Behind the Book: The Perfect Mother by Aimee Molloy

Editor’s Note from Kristen Beverly, HPB Buyer:

As a lover of psychological thrillers, when I first heard the plot of The Perfect Mother I was intrigued. It’s the story of a mother’s group and one of the babies goes missing. Seems simple enough. But place this mother’s group in the middle of Brooklyn’s Prospect Park and add the fact that the baby goes missing while the moms are out partying together and things start to get more interesting. As the police hunt for the baby, the reader sees the lives of each of the mothers in the group put on full display. Marriages and friendships are put to the test as secrets are revealed about each character. This thriller definitely delivers the thrills – and Kerry Washington agrees. She’s already signed up to both produce and star in the movie! We procured this Q&A with author Aimee Molloy to tell us a little more about the book.

The Perfect Mother

WHAT ARE THE ORIGINS OF THE PERFECT MOTHER?
After my first daughter was born in 2013, I signed up for September Babies, a new moms group in Brooklyn. I was a little skeptical about this initially, but the skepticism dissolved almost immediately. I had no family around to help and very little experience with infants. September Babies became my lifeline. Though some members met in person, most of our interaction was via a list serve—a place where people asked questions (Is this normal . . . ? Should I be worried . . . ? Will they ever sleep through the night?). I was blown away by the generosity and encouragement the members showed one another. Perhaps it was the sleep deprivation, but I envisioned us—a relative group of strangers—as a tribe of women who had banded together, and the question occurred to me: what if, God forbid, one of our babies went missing? I could see the members of the group, black war paint under our eyes, torches in hand, combing the streets until the baby was found. I remember I was riding the subway, my daughter strapped to my chest, and I pulled out a notebook, jotting down notes on this idea. A few years later, those notes became The Perfect Mother.

Continue reading

Thrills and Chills: Reads for Fall

October is my favorite month, not only because it’s the true beginning of fall (I feel strongly enough about this that I will fight anyone who brings up that the equinox is in September!), but also because it’s the beginning of what I like to affectionately refer to as “creepy weather.” There’s something about fall and the approach of Halloween that bring both the cozy and spooky together, and I love to read a ton of mysteries and thrillers during this time.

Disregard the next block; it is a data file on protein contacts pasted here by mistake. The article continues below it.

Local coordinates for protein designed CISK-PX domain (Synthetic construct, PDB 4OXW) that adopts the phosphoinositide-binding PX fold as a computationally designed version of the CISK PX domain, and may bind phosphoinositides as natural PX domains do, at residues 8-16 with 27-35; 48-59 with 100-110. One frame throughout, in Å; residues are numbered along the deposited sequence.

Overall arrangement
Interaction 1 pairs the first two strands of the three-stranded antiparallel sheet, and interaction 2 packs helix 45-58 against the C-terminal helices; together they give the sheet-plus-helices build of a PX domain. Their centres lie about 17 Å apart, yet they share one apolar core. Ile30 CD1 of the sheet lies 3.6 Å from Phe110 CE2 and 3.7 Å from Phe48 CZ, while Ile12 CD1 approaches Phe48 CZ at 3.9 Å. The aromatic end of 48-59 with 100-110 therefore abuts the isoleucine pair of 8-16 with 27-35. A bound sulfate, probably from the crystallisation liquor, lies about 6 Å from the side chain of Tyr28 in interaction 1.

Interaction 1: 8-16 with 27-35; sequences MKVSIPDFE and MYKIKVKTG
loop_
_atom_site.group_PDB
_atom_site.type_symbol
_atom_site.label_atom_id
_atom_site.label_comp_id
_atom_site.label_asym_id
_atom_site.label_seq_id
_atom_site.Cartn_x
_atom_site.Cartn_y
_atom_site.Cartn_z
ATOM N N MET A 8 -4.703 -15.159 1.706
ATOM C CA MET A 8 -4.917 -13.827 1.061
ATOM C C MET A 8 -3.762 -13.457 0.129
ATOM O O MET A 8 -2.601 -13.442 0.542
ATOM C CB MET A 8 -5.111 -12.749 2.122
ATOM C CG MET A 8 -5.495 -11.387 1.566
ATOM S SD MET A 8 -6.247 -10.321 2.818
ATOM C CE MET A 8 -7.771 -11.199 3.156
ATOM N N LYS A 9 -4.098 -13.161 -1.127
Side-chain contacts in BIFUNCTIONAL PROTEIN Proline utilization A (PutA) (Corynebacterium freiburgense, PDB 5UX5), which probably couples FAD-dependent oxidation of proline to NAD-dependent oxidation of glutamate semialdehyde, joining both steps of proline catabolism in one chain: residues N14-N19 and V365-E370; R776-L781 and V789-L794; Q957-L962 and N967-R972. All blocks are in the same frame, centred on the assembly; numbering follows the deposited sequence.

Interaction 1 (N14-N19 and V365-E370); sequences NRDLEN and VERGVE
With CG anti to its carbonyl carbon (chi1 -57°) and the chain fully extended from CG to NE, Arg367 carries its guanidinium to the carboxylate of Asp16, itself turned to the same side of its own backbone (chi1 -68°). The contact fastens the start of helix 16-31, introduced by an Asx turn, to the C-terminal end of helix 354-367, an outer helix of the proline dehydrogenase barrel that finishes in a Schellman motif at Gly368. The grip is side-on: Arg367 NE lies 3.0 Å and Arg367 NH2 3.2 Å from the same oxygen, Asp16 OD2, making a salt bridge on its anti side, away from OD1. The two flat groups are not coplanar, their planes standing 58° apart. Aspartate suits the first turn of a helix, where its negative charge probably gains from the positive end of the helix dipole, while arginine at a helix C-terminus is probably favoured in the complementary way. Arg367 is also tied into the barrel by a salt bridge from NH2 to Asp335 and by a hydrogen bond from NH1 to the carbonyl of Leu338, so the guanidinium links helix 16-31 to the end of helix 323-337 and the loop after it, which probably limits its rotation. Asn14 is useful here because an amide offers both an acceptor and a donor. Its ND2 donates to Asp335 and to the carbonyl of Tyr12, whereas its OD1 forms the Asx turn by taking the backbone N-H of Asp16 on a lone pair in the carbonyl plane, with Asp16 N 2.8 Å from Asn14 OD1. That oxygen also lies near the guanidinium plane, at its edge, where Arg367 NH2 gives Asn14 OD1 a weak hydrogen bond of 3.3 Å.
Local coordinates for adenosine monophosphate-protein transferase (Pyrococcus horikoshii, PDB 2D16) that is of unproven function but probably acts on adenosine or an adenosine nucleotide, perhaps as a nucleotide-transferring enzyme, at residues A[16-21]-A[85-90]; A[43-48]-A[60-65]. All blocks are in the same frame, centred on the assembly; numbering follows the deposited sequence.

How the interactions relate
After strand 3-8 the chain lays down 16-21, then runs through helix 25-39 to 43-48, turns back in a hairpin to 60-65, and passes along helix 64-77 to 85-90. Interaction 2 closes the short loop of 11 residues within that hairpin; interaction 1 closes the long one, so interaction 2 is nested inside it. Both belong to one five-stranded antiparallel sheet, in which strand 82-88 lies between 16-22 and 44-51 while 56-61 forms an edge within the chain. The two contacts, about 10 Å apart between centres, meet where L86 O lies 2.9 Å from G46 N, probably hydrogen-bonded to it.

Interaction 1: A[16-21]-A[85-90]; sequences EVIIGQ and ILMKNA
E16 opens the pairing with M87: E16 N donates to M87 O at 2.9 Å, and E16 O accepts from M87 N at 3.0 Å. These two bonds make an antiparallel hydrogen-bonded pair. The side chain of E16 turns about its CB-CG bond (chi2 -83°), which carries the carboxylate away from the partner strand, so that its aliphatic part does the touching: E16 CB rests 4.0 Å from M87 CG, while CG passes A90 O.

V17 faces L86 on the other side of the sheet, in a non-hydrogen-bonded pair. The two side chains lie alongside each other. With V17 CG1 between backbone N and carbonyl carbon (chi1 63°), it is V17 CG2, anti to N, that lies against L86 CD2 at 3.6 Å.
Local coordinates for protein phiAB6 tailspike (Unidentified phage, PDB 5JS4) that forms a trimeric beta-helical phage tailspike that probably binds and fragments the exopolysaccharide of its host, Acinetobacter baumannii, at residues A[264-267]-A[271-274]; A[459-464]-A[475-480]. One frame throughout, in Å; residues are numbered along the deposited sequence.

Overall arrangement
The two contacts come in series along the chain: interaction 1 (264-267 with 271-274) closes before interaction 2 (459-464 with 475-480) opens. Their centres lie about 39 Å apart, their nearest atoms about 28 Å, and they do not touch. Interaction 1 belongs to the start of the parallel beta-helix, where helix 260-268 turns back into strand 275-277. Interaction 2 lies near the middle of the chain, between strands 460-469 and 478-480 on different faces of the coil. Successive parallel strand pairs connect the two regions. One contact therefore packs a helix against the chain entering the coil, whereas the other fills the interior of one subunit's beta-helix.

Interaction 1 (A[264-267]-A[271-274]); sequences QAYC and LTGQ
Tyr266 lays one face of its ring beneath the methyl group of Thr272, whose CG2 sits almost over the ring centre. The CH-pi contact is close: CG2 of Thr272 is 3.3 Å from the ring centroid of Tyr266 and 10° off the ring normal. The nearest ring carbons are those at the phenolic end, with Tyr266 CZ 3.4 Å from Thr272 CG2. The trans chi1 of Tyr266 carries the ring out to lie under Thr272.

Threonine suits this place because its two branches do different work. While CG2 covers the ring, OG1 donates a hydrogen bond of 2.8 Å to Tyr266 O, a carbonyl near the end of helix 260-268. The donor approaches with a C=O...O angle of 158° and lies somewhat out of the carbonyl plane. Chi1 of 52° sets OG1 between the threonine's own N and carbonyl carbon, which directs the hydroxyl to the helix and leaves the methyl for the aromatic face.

Unfortunately, sometimes it can feel like this particular genre gets bogged down by a lot of work from dudes with names like James, Michael, John and Joe (no offense, guys), so I made it my personal mission to read thrillers from female authors this year. Here are several that were recently published that I think are worth checking out:

breakdown

The Breakdown by B.A. Paris
I happened to read B.A. Paris’ 2016 debut novel Behind Closed Doors this summer and was thoroughly horrified. So horrified, in fact, that I rushed to the bookstore to buy The Breakdown as soon as it was released in July. It wasn’t anything like Behind Closed Doors, but I liked it even more due to its heavy paranoia factor. Paris navigates various aspects of mental health—from anxiety to depression and dementia—and utilizes memory loss in a truly gripping way; to the point where every time I closed the book, I wondered if I was losing my mind along with the main character. Continue reading

The Best of Alfred Hitchcock

English film director and producer Alfred Hitchcock was a pioneer of cinema, carving out a legacy for himself in the genres of suspense and psychological thrillers. His method of storytelling through withholding information from the audience makes his movies entertaining till the end. And these breakthrough techniques paved the way for generations of filmmakers to come.

His work ranges from the romantic comedy of Mr. & Mrs. Smith (1941), to courtroom drama of The Paradine Case (1947), and dark film noir Shadow of a Doubt (1943).